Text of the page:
It’s possible that Samhain was merged with these two days to eradicate the original pagan festival, as there was a Persecution of paganism under Theodosius I in 381 A.D., who reigned as co-emperor of the Roman Empire. Theodosian created “Theodosian decrees” which meant practicing paganism was banned, visits to temples forbidden, and remaining pagan holidays were abolished, among others. He also declared that pagan feasts that had not yet been rendered Christian ones to now be workdays.
The name “Halloween” comes from “All Hallows’ eve”, which, “hallows” means saints. November the 1st was a day to celebrate all the saints and martyrs, originally called All Saints’ Day. October the 31st just so happened to be the eve, which, of course, was also important day of celebration.
But, All Saints’ Day was originally on the 13th of May, originally to celebrate Martyrs, but Pope Boniface IV changed it to the 1st of November and incorporated a celebration for all saints.
In 1000 A.D. the church also made November the 2nd “All Souls’ Day” a day to honor the dead. It was celebrated similarly to Samhain.
All three days are collectively called Allhallowtide.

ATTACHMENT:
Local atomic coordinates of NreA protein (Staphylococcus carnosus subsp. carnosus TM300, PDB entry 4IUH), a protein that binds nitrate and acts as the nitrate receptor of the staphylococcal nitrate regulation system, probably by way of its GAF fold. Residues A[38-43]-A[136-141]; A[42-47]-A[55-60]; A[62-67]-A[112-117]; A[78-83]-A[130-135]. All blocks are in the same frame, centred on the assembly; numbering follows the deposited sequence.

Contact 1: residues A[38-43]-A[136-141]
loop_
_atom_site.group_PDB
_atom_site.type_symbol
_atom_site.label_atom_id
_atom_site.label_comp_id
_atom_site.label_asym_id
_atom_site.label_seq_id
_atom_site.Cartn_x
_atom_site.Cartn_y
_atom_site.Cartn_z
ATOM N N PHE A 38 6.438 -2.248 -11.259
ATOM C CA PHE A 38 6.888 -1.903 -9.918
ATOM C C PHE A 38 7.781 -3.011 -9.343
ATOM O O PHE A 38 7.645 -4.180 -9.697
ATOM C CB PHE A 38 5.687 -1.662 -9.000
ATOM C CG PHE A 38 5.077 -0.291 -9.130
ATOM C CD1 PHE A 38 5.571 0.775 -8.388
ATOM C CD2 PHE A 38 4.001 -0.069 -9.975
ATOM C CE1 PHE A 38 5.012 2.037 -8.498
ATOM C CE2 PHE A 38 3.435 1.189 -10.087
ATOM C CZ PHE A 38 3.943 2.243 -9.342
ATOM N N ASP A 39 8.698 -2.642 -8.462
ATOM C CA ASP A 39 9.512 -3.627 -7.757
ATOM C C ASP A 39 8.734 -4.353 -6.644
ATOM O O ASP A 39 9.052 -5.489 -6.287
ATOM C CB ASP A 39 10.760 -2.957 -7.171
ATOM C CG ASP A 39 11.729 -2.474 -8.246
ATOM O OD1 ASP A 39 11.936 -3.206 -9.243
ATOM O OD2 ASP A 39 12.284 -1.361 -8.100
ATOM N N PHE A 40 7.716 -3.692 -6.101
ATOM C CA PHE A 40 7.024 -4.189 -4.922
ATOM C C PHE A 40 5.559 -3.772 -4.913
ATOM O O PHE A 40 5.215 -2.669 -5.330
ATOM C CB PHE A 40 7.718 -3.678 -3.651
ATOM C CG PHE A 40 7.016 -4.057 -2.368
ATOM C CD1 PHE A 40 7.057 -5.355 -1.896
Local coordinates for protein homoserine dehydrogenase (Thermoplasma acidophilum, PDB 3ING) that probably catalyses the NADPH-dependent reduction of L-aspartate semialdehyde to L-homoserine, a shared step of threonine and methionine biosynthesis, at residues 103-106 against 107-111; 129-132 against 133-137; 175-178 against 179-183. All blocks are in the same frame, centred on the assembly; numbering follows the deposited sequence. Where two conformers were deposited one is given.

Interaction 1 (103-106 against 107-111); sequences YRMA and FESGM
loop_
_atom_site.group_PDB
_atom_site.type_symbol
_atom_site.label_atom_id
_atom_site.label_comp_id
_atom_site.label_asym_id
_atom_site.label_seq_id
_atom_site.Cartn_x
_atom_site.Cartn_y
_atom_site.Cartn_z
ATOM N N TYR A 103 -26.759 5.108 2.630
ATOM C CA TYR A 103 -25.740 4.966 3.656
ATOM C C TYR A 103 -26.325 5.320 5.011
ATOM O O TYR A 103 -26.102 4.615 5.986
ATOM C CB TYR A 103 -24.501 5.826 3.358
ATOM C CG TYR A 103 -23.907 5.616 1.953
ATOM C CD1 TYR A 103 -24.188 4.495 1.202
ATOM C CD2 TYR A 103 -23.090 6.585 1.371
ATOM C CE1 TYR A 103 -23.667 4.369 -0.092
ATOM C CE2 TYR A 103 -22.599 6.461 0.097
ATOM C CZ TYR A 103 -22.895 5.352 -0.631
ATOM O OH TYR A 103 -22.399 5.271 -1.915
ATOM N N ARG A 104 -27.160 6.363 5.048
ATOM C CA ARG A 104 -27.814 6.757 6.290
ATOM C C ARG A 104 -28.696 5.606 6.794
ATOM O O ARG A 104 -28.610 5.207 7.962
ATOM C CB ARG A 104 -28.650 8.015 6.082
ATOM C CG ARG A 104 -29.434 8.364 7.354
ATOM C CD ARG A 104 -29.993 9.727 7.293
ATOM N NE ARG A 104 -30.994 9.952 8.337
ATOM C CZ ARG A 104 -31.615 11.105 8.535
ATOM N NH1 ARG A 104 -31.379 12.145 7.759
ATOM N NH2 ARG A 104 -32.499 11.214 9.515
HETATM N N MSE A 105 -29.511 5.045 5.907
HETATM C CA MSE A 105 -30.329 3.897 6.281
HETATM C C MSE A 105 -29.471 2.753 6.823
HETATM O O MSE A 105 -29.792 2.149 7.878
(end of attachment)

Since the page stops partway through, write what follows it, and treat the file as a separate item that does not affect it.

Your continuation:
On Halloween, pumpkin carving is a tradition, sometimes called Jack O’Lanterns in America. This is where a pumpkin is hollowed out, a face calved into it’s side and then a candle being placed inside to light it up.
This tradition originated from Ireland, but it wasn’t pumpkins that were originally used, as they weren’t native. Originally turnips, potatoes and other root vegetables were used, it wasn’t until Halloween made it’s way to America that pumpkins were used, as it was found they were easier to calve than root vegetables.
Original Jack O’Lantern, Turnip Carving.
The name ‘Jack O’Lantern’ is also from an Irish folktale. According to the story, a man called Stingy Jack invited the Devil to have a drink with him, but Stingy Jack didn’t want to pay for his drink, so he convinced the Devil to turn himself into a coin so Jack could use to buy their drinks. But Jack decided to keep the money and put it in his pocket, next to a silver cross, which prevented the Devil from changing.
The Devil was eventually freed, under the condition he would leave Jack alone for one year, and should Jack die, he would not claim his soul.
The next year, Jack again tricked the Devil into climbing a tree, Jack carved a cross into the tree so the Devil could not come down until he promised Jack he would not bother him for another ten years.
When Jack died, God didn’t allow Jack into heaven for his actions, but the Devil also didn’t allow him into Hell. Instead, Jack was sentenced to roam Earth with only a burning coal to light his way. Jack put the coal into a carved out turnip and became a ghostly figure called ‘Jack of the Lantern’, which eventually was shortened to ‘Jack O’Lantern’.
Trick or Treating
It is suggested that the practice of trick or treating originated from the custom of “Souling”, baking and sharing soul cakes for all christened souls. Groups of poor people, often children, would go door-to-door during Allhallowtide, collect soul cakes in return for a prayer for the dead.